Here’s the application of that: Let God tell you who you are and what to do. Everyone you meet is going to have some sort of idea about who you are: funny, smart, hard worker, kind, caring, pretty, handsome, good friend, responsible. You can work hard to get an identity from them. You can let them tell you who you are. “I am smart. I am a hard worker. I am responsible.” You will do things to get them to think that of you. You are building an identity from what they think of you by your actions and performance. The person whose opinion we care about the most will determine our actions. We let that person tell us who we are, what we are worth, whether we are loved. That person defines us. They give us our identity. And whoever gives us our identity is who we are living for.
In his book, Knowing God, J.I. Packer states that all of Jesus’ teaching on Christian discipleship is about how to live as children in God’s family. He writes, “just as the knowledge of his unique Sonship controlled Jesus’ living of his own life on earth, so he insists that the knowledge of our adoptive sonship must control our lives too” (Knowing God, 210). The fact that we are God’s son and daughters once we trust in Jesus should change how we see all of life and how we live it. One example is prayer. How do you talk to God? Do you talk to him as a far off supervisor who is too busy for you and is just checking to see how good of a job you are doing? Or do you talk to him as a Father, who loves you, cherishes you, and is guiding you? Another example is how we think about our daily needs. Do we look to God as our Father to provide for the needs of his children?
Return to Nazareth: Jesus Is Submissive and Grows (2:51-52)
Verses 51 and 52 wrap up the story:
51 And he went down with them and came to Nazareth and was submissive to them. And his mother treasured up all these things in her heart.
52 And Jesus increased in wisdom and in stature and in favor with God and man. (Luke 2:51-52)
Throughout Jesus’ life, people will be trying to understand who he is and what he has come to do: his identity and mission. If they don’t understand who he is, they won’t understand what he does. Mary shows us the proper response to what we don’t understand. Though Mary does not understand, she doesn’t dismiss what Jesus says but she treasures up all these things in her heart. She doesn’t let go of them but holds onto them and continues to ponder them.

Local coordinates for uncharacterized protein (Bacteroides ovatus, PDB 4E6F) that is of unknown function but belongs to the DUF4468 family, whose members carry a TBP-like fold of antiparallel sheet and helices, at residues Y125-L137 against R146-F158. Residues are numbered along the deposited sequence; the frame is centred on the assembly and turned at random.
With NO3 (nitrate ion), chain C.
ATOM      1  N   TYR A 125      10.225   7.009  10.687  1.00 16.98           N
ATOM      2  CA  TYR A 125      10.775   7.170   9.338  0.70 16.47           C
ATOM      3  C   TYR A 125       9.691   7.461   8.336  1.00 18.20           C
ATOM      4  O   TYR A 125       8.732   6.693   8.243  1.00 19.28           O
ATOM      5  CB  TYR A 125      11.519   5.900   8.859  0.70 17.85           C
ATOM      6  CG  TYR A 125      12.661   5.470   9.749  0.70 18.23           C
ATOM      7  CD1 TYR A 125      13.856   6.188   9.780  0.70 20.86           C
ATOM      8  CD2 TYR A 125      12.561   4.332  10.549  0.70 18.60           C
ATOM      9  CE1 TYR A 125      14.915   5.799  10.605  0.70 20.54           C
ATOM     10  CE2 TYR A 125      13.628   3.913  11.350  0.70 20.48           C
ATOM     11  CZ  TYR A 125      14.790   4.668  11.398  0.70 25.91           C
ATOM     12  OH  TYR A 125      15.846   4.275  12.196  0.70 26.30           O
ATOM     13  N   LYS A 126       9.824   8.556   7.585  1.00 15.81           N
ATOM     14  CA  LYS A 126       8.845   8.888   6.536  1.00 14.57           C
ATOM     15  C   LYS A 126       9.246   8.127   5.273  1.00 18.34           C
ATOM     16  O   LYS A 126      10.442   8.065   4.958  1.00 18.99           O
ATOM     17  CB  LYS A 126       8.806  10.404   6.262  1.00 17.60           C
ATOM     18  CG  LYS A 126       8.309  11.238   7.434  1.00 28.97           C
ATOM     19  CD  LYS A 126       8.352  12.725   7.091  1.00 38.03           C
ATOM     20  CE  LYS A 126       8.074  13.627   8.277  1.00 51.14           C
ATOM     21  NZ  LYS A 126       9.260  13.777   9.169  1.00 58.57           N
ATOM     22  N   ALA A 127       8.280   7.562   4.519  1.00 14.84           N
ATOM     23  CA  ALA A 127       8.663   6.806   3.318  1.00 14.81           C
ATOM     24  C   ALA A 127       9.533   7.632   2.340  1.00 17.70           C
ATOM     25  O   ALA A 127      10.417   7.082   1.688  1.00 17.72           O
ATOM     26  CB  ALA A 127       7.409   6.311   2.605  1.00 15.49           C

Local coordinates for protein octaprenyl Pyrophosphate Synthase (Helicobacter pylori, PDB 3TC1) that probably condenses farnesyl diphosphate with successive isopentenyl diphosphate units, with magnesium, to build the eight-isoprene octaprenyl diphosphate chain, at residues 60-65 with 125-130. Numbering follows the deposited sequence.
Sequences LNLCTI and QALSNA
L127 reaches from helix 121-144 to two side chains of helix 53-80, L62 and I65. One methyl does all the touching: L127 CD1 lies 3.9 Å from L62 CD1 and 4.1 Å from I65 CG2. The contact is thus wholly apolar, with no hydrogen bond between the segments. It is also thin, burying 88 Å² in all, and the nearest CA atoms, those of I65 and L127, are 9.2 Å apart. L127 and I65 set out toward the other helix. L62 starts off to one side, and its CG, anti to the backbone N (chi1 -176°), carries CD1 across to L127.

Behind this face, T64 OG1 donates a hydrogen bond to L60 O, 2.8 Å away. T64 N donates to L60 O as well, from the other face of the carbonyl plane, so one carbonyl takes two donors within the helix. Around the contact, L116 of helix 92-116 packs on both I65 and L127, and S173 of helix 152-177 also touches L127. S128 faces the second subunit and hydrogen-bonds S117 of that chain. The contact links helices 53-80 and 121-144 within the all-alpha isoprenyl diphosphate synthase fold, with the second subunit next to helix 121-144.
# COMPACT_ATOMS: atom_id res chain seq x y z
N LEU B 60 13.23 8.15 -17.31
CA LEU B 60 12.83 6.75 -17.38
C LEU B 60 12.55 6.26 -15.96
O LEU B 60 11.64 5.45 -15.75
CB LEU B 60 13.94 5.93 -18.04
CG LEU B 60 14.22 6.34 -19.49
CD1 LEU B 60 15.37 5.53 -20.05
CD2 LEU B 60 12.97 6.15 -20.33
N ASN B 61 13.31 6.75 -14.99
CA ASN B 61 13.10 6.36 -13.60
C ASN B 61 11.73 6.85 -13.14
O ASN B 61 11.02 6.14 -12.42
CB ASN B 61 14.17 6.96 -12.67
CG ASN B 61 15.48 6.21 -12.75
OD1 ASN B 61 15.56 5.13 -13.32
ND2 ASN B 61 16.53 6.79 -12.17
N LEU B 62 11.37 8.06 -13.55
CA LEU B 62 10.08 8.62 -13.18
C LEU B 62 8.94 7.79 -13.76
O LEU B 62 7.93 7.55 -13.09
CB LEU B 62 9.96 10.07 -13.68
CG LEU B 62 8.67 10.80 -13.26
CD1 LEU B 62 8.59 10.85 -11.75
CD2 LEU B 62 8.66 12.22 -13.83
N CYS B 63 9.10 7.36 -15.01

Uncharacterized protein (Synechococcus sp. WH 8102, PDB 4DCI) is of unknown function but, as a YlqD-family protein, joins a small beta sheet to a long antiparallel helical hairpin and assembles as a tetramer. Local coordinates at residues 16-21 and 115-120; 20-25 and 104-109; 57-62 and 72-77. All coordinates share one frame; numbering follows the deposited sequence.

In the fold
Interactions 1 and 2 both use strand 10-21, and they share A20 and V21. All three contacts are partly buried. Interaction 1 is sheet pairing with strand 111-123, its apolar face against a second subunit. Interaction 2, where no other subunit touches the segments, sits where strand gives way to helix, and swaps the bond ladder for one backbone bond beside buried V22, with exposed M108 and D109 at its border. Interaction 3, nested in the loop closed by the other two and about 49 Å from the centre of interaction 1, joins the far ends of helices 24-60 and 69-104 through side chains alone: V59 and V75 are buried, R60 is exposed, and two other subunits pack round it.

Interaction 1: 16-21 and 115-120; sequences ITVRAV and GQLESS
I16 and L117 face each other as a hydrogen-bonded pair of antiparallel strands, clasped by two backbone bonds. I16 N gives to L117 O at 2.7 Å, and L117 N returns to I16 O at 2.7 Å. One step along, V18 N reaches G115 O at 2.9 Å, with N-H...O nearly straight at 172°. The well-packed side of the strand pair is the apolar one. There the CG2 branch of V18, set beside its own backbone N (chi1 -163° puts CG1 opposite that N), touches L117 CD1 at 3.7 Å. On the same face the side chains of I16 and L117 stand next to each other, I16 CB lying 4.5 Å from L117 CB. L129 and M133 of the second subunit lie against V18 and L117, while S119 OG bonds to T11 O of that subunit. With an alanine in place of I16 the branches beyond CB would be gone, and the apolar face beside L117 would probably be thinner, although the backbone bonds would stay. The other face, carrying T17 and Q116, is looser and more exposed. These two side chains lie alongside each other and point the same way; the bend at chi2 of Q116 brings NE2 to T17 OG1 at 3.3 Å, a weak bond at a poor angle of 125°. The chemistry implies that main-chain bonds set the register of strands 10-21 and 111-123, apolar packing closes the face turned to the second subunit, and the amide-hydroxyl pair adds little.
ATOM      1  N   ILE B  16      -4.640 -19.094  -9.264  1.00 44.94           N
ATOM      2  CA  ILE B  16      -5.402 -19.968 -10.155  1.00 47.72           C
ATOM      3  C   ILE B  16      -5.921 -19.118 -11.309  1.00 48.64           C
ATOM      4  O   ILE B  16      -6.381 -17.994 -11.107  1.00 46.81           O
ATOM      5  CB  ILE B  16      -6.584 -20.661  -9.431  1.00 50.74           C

Jesus is not a rebellious pre-teen. He leaves with them for Nazareth and “was submissive to them.” Jesus obeys the fifth commandment to honor his father and mother in more ways than one: he honors his heavenly Father, he honors his earthly father and mother.
The question for you is: who is going to have primary influence over your life? Who gives you your identity - your sense of who you are? Who determines your actions, your mission, and purpose in life? Who are you living for? Who’s going to be at the center of your life?
We can look to three other sources to find out who we are. First, we can say “I am what I do.” We define ourselves by being good at something. I am a good athlete. I am a good teacher. I am a good student. I am a good son or daughter. I am a good wife. I am a good husband. I am a good employee. I am a good Christian. I am a good parent. Or we define ourselves by being a certain way. I am competent. I am responsible. I am smart. I am funny. I am pretty. I am respectable. Is there something that you feel you need to keep doing or keep being and if you stopped you wouldn’t know who you are?
Second, we can say “I am what I have.” I am the job I have. I am the money I have. I am the relationship status I have. I am the house I have. I am the car I have. I am the clothes I have. We use what we have to say something about our value, significance, and status. We get our sense of who we are from the things we have. “I don’t know who I’d be without this job. I don’t know who I’d be if I wasn’t married to this person.” Is there something that if you lost it, you wouldn’t know who you are anymore? You’d be lost?
Third, we can say “I am what others think of me.” Our value, worth, and significance come from what others think of us. If they think good things about me, then I am worth something. If they don’t, then I’m worthless. We don’t do something because of how someone else might react or how they might feel because of what we say or do. We try to manage other people’s emotions and responses to us by changing our actions.
This one combines with the other two to create an equation:
who I am = what I do + what others think of me
OR: who I am = what I have + what others think of me
But there’s another option. You can let God tell you who you are and what to do: who I am = what God says of me